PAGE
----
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Seed Certification, Global Research Lab Set Out to Standardize US Hemp

June 14, 2019
hemp seed certification header
In this April 19, 2018, file photo, Seth Crawford, co-owner of Oregon CBD, displays hemp seeds being prepared for sale to industrial hemp farmers at his facility in Monmouth, Ore. A global hemp research lab announced Thursday, June 13, 2019, in Oregon, is part of a larger movement to bring the standardization to hemp that traditional crops like corn and cotton enjoy. (Gillian Flaccus/AP Photo)
AURORA, Ore. (AP) — A unit of wheat is a called a bushel, and a standard weight of potatoes is called a century. But hemp as a fully legal U.S. agricultural commodity is so new that a unit of hemp seed doesn’t yet have a universal name or an agreed-upon quantity.

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That’s one example of the startling lack of uniformity — and accountability — in an industry that’s sprung up almost overnight since the U.S. late last year removed hemp from the controlled substances list.

“We have hemp fiber. What is it? What's the standard length?”

A global hemp research lab announced Thursday in Oregon, coupled with a nascent national review board for hemp varieties and a handful of seed certification programs nationwide, are the first stabs at addressing those concerns — and at creating accountability by standardizing U.S. hemp for a global market.

“If you look at a lot of financial markets, they’re all saying, ‘People are investing in this, and we have no idea what to divide it by,” said Jay Noller, head of Oregon State University’s new Global Hemp Innovation Center. “We have hemp fiber. What is it? What’s the standard length?”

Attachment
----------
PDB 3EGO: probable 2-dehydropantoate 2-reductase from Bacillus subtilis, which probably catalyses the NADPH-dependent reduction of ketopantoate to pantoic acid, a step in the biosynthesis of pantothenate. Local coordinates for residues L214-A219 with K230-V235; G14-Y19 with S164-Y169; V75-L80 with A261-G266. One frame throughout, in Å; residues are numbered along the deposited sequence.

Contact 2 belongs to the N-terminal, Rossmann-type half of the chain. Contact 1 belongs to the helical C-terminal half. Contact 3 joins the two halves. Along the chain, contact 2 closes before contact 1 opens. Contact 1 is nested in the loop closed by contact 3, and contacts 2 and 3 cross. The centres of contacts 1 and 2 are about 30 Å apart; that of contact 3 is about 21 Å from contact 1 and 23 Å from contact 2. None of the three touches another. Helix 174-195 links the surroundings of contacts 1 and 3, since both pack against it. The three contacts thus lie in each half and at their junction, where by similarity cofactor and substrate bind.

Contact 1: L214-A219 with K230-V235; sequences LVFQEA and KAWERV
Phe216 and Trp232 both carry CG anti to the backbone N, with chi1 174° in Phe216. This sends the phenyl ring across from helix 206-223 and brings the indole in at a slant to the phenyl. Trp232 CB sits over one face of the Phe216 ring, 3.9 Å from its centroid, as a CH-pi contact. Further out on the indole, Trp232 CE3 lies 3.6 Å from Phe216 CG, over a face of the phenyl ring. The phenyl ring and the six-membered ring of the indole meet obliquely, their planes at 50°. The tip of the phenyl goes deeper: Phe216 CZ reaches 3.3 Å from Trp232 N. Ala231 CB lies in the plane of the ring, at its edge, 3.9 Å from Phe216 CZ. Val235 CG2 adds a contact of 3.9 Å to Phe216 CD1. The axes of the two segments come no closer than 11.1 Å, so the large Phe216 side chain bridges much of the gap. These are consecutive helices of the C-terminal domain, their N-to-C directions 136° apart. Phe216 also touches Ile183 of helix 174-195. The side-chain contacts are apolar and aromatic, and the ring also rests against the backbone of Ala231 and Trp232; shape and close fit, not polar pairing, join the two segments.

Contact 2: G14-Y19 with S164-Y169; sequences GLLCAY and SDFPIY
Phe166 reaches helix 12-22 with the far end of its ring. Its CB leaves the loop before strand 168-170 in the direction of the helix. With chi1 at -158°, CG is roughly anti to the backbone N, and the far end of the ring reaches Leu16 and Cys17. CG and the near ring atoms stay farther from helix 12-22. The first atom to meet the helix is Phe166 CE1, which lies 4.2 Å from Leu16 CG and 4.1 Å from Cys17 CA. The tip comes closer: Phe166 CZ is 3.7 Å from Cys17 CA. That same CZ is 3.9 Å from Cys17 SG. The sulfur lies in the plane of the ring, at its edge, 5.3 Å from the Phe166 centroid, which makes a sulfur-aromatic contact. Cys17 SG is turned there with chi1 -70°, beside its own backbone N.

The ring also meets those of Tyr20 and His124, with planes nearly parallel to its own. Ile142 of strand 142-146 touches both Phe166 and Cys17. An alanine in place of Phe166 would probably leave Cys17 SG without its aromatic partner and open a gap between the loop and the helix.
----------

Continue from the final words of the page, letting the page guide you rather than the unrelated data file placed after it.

Hemp Seed Certification

Oregon State’s research hub will be the United States’ largest and will offer a certification for hemp seed that guarantees farmers the seed they’re buying is legitimate and legal. That’s a critical need when individual hemp seeds are currently selling for between $1.20 and $1.40 per seed — and an acre of crop takes up to 2,000 seeds, Noller said.

farmer planting a cannabis seedling at Oregon State University research station

Jennifer Lane, a student intern at the Oregon State University Extension Center, plants a hemp seedling in a field at one of the research stations for Oregon State’s newly announced Global Hemp Innovation Center in Aurora, Ore., in this June 13, 2019 photo. The center will be the largest such research hub in the U.S. (Gillian Flaccus/AP Photo)

Licensed hemp acreage in Oregon, which has an ideal climate for growing the crop, has increased six-fold since last year, earning Oregon the No. 3 spot for hemp cultivation after Montana and Colorado, according to Vote Hemp, which advocates for and tracks the industry in the U.S.

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Four other states — North Dakota, Colorado, Tennessee and North Carolina — also have hemp seed certification programs. Other U.S. universities, such as Cornell in Ithaca, New York, have hemp research programs, but Oregon State’s will be the largest, built on years of hemp research done in test fields in China, Bosnia and Serbia and now at 10 research stations sprinkled across the state. On Thursday, Oregon State researchers began to sow their third crop in a field in Aurora.

The new center dovetails with a greater movement to create a national infrastructure around hemp as the market explodes. Globally, the supply of hemp is less than 10% of the demand, and that’s driving states like Oregon to rush to stake a claim in the international marketplace, Noller said.